Predicting Mental Health and Functional Scores After Single Digit Non-Thumb Traumatic Amputation
Carrie Roth Bettlach, MSN, FNP-BC1, Ella Gibson, BA1, John M Daines, BS1, Emma R Payne, BS1, Linh Vuong, BS1, Corinne Merrill, BSN1 and Mitchell A Pet, M.D.2, (1)Washington University, St. Louis, MO, (2)Washington University School of Medicine, Saint Louis, MO
Recently the FRANCHISE study has clarified functional outcomes after digital amputation using several PROMS including the MHQ, and PROMIS Upper Extremity (UE) instruments. However, little attention has been paid to mental health outcomes in this population. It is the dual aim of this study to 1) describe patient-reported mental health outcomes after traumatic digital amputation and understand how they correlate with functional outcomes, and 2) determine which patient/injury attributes confer risk of unfavorable mental health outcomes after traumatic digital amputation.
Materials & Methods
We enrolled 77 patients with a history of single digit, non-thumb, traumatic digital amputation. Records were reviewed for age, sex, area deprivation index (ADI), race, hand dominance, amputation level, time since amputation, and worker's compensation status. Each of these variables was treated as an explanatory variable. Additionally, enrollees completed PROMIS Upper Extremity (UE), Pain Interference, Anger, Anxiety, and Depression instruments. Pearson's correlation was used to assess relationships between the five measured PROMs. Bivariate and stepwise multivariable regression analysis was used to assess association between historical/injury explanatory variables and each PROM.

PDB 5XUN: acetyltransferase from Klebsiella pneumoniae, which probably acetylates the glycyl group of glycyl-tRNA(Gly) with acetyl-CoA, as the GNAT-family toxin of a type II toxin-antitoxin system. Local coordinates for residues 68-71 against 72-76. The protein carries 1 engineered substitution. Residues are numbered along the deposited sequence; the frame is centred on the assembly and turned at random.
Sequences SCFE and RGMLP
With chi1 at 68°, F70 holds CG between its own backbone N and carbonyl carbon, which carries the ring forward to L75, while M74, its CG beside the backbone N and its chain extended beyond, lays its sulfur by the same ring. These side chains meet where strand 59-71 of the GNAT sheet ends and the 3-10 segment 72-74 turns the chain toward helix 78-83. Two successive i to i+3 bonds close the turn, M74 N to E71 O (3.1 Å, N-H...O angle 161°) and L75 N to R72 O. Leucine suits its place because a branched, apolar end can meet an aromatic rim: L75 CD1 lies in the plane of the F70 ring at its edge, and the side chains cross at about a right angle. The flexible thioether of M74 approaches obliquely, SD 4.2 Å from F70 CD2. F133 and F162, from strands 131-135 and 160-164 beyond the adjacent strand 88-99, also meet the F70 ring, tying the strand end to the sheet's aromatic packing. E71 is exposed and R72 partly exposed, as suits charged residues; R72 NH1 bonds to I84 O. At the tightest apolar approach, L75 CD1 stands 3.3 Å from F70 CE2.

The enrolled population is described in (Table 1). Mean follow-up duration was 2.6 years. Correlation between the three PROMIS Mental Health domains (Anger, Anxiety, Depression) was uniformly strong (½r½ = 0.82-0.9) and statistically significant. Correlation between the PROMIS Mental Health and Functional (UE and Pain Interference) domains were much weaker (½r½ = 0.37-0.50).
Younger age and a worker's compensation claim had independent statistically significant predictive value for worse PROMIS Anger, Anxiety, and Depression scores. No explanatory variable (including agree and worker's compensation status) was independently associated with PROMIS UE or Pain Interference (Table 2).
In patients with a history of single digit, non-thumb, traumatic digital amputations, anger, anxiety, and depression seem to co-occur, and are more likely to be present in younger patients and those involved in a worker's compensation claim. These negative mental health outcomes do not correspond with inferior functional outcomes.This information suggests that after traumatic digital amputation, younger patients and those involved in a worker's compensation claim might benefit from a surgeon-initial mental health care referral.
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